Dance Hall Racket (B&W, 1953) What a combo -- Lenny Bruce (in his only acting role) stars as a hoodlum in a sleazy crime drama, directed by Phil Tucker, the guy responsible for Robot Monster. It looks like they had maybe a hundred bucks to work with. A dance hall is a front for a racketeering ring which is involved in all kinds of criminal activity. They buy stolen diamonds smuggled in dog’s ears, then give the smuggler a mickey to steal their money back. Lenny is one of the thugs, named Vinnie. He makes out with a girl with space-age hair, but doesn’t say any of his infamous cuss words (although everybody does say “seamen” a lot, because sailors frequent the dance hall). A weird guy tricks a bartender out of a free drink with a lame joke, then goes around getting loaded on everybody’s leftovers. An undercover cop poses as a sailor in order to crack the racket. Lenny knifes people and threatens them with a switchblade. There are little skits with customers that are probably meant to be funny -- you’d think a guy with Lenny’s comedic chops would deliver more. There may have been some brief nudity at one time, but if there was, a censor’s scissors claimed it before Alpha got the print they used as a bonus on the Sin You Sinners DVD, which is fairly sharp but choppy. It’s really cheap and bad and mostly only of interest as a curio for Lenny fans. For a really exploitative dance hall movie you‘ll need to go to the Olga series.

Hell’s House (B&W, 1932) aka Juvenile Court. A country boy named Jimmy is orphaned when his mom gets run over, so he goes to live with his aunt and uncle. They’re really poor, though, so Jimmy wants to get a job to help them out. He asks the wise-cracking bootlegger who boards with them for work and ends up arrested and - because he won’t fink on his boss - sent to a reform school, where he has to slave in a brick factory all day. Meanwhile the bootlegger carries on as usual. His girlfriend (Bette Davis in an early role) likes Jimmy and wonders where he disappeared to; the bootlegger won’t tell anybody the kid’s in reform school. Conditions are pretty harsh, with the kids getting beaten or put in solitary or forced to stand and stare at a line on the wall until they drop. He gets so upset when his pal Shorty is about to die that he escapes and tries to get a newspaper to write an expose on the place. Fairly simple but engaging old creaker.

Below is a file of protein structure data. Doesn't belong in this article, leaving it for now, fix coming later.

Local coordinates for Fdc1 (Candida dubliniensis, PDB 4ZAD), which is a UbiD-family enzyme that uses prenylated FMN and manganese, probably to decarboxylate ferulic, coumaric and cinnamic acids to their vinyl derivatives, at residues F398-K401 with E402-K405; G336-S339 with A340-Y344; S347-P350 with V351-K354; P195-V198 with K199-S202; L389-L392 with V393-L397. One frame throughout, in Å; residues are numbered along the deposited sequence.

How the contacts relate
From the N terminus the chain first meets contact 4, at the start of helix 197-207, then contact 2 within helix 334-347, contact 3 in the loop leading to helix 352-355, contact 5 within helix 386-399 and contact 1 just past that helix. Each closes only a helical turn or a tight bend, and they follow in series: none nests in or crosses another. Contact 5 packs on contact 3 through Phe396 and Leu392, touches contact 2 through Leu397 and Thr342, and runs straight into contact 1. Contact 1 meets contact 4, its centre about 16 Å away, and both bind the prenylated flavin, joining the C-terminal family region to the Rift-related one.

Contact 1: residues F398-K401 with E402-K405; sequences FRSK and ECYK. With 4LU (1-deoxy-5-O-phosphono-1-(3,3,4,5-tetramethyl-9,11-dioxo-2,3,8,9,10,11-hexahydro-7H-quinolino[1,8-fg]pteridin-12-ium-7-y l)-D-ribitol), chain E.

A music video somebody made from footage:

A scene some insecure doofus labeled as "gay" because two guys are in frame:

Hoodlum, The
(B&W, 1951) Lawrence Tierney has the title role, so you know it's good. Tierney is an incorrigible criminal who's been in and out of the tank about a dozen times but they parole him again, against some board members' better judgment. As soon as he's out he goes to work at his brother's gas station, but has his mind on more devious exploits. He fools around with his brother’s girlfriend and she ends up dead, while Tierney double-times with a woman who works in a bank, so he can plan out an armored car robbery. It ends up in casualties, and Tierney’s promptly on his way back... but to the chair this time. Good B-drama with a typically tough performance by Tierney. Not major noir, but a fast-moving hour with plenty of moral pathos.

Invasion U.S.A. (B&W, 1952) Jaw-droppingly hysterical Cold War propaganda film in which the Ruskies stage an all-out invasion of the United States, using the secret weapon of stock footage to decimate us without straining their economy much. They drop atomic bombs on some of our major military airfields, and we retaliate, but the Commies drop thousands of paratroopers on the state of Washington, take over San Francisco, and blow up Boulder Dam. Soon New York gets nuked, paratroopers capture D.C., and - in the midst of it all - a slick TV reporter and a nurse make absurd and inappropriate whoopie. Really bizarre scare film starring both of the Lois Lanes from the Superman TV show. It’s mostly stock footage of planes and ships, tied together with alarmist news reports and some cheap destruction effects, but it’s a lot more entertaining than it has any right to be. The DVD also includes the classic blunt-force-trauma propaganda short “Red Nightmare” with Jack Webb, which is worth the price of the DVD all by itself, and there are a couple of how-to-survive-the-nuclear-holocaust records as “commentary tracks.” Overall, an excellent package of Cold War artifacts. Not to be confused with the equally-loopy 80’s Chuck Norris scare-film.


San Franscisco destroyed!

Red Nightmare is also online... here's the first part: